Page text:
Split between Socialists and hard-left damages chance of alliance before EU elections

With less than a month to go before European elections, the atmosphere among France's left-wing candidates is becoming increasingly antagonistic following a recent split between the centrist Socialists and the hard-left, further damaging the chances of a union for the upcoming polls.

Last week, the first secretary for France's Socialist Party (PS), Olivier Faure accused the hard-left France Unbowed (LFI) leader Jean-Luc Mélenchon of doing "everything to make an alliance impossible" between left-wing parties and their candidates running for election to the European parliament.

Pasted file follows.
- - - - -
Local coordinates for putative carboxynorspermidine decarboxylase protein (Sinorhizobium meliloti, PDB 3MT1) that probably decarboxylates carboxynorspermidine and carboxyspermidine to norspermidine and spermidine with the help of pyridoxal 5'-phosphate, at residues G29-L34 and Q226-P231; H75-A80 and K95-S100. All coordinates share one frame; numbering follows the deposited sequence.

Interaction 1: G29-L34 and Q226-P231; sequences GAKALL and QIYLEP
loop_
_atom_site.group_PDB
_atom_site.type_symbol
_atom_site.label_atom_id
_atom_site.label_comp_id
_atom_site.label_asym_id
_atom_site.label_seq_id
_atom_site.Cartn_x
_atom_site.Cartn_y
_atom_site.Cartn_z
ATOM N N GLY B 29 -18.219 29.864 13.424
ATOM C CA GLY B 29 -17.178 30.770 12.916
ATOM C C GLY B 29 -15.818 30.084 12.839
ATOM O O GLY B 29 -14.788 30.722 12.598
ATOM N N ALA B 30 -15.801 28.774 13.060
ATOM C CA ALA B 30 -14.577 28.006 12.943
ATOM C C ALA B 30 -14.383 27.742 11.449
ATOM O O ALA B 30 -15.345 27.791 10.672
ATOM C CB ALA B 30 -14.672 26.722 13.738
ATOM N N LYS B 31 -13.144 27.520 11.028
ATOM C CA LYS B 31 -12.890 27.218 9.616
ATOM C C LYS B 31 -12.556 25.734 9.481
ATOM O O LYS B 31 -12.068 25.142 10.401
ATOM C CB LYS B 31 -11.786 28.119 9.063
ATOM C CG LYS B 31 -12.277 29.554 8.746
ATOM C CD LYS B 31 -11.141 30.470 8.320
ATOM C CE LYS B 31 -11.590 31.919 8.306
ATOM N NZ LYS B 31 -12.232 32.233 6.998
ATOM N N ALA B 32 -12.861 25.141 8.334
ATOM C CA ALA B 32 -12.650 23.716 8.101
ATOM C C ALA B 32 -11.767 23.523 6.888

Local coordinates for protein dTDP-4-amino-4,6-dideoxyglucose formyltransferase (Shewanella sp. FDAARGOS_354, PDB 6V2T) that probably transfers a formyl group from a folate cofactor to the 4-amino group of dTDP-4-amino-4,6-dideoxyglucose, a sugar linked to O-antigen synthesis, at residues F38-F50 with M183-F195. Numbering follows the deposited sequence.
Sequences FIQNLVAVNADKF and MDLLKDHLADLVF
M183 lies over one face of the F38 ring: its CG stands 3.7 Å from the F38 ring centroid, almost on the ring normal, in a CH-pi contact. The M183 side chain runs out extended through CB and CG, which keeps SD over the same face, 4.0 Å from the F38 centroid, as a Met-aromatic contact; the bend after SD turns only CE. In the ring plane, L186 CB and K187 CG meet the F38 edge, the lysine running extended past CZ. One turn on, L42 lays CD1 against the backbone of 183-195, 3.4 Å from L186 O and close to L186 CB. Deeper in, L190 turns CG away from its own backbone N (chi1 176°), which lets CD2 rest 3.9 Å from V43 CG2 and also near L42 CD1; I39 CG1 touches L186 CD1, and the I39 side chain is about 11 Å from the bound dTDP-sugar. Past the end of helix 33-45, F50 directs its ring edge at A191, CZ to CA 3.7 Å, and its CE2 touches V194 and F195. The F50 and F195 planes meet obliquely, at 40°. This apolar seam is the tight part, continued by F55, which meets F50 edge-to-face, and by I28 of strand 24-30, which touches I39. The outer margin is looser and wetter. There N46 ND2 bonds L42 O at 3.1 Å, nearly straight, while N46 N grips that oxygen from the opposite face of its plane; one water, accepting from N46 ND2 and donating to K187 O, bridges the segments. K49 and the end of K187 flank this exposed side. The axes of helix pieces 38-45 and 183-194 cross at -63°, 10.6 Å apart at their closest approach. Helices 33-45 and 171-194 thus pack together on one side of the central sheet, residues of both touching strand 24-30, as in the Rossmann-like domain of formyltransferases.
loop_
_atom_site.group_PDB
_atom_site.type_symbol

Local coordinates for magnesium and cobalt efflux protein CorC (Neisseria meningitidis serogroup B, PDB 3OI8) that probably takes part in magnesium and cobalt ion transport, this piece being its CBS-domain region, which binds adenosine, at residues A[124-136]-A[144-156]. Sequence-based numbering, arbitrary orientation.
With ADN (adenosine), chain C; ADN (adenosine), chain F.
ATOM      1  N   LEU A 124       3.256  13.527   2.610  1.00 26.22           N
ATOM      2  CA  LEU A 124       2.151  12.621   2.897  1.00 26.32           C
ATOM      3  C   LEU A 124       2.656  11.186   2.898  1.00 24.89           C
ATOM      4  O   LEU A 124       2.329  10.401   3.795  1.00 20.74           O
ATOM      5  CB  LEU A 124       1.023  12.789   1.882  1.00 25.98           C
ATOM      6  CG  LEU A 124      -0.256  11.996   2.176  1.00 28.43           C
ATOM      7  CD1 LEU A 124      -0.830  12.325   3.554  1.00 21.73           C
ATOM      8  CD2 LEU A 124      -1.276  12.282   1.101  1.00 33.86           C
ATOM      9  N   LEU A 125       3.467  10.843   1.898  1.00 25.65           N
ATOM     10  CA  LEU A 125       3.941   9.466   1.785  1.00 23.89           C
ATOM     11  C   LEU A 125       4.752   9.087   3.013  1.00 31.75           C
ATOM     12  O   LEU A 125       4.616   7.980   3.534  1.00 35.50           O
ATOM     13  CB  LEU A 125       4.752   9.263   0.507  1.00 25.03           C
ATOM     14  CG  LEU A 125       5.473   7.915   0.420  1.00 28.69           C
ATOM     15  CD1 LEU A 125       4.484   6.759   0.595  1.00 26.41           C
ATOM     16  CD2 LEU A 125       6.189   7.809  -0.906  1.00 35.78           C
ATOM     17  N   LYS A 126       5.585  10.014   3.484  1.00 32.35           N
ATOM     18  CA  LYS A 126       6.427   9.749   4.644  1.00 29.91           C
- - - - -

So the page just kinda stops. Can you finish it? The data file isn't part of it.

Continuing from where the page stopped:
This comes amid alleged "fake news" being circulated about star Socialist candidate Raphaël Glucksmann, coming from LFI contender Manon Aubry's campaign.

In a tweet, Aubry accused Glucksmann – the 44-year-old journalist, film producer and MEP who's heading the bill for France's centre-left in June's elections – of "lining his pockets" in addition to his mandate as a member of the European parliament, implying that he was paid by lobby groups, even though his additional income came from book sales.

Glucksmann threat to Renaissance

Glucksmann – a serving member of the Socialists and Democrats group in the EU Parliament since 2019 – is known for his advocacy on human rights issues, having launched his election campaign under the banner of his mini-party, Place Publique.

Throughout Glucksmann's campaign meetings, he has never slammed his left-wing rivals.

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